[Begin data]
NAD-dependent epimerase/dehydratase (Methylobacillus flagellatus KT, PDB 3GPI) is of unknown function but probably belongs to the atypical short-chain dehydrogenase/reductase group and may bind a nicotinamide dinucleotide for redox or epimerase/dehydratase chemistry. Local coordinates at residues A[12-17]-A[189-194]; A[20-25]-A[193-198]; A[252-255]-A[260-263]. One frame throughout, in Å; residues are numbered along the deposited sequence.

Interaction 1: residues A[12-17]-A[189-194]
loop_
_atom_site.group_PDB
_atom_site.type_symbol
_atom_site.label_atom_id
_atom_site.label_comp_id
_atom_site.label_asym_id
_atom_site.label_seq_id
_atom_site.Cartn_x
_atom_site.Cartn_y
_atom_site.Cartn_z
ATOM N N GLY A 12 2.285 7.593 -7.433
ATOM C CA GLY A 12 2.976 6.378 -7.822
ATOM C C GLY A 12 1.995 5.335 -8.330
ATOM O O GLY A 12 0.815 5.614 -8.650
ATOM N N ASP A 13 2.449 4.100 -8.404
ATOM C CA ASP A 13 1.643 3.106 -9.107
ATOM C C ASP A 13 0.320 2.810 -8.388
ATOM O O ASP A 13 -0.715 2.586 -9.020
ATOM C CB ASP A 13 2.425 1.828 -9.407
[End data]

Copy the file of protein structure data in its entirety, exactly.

NAD-dependent epimerase/dehydratase (Methylobacillus flagellatus KT, PDB 3GPI) is of unknown function but probably belongs to the atypical short-chain dehydrogenase/reductase group and may bind a nicotinamide dinucleotide for redox or epimerase/dehydratase chemistry. Local coordinates at residues A[12-17]-A[189-194]; A[20-25]-A[193-198]; A[252-255]-A[260-263]. One frame throughout, in Å; residues are numbered along the deposited sequence.

Interaction 1: residues A[12-17]-A[189-194]
loop_
_atom_site.group_PDB
_atom_site.type_symbol
_atom_site.label_atom_id
_atom_site.label_comp_id
_atom_site.label_asym_id
_atom_site.label_seq_id
_atom_site.Cartn_x
_atom_site.Cartn_y
_atom_site.Cartn_z
ATOM N N GLY A 12 2.285 7.593 -7.433
ATOM C CA GLY A 12 2.976 6.378 -7.822
ATOM C C GLY A 12 1.995 5.335 -8.330
ATOM O O GLY A 12 0.815 5.614 -8.650
ATOM N N ASP A 13 2.449 4.100 -8.404
ATOM C CA ASP A 13 1.643 3.106 -9.107
ATOM C C ASP A 13 0.320 2.810 -8.388
ATOM O O ASP A 13 -0.715 2.586 -9.020
ATOM C CB ASP A 13 2.425 1.828 -9.407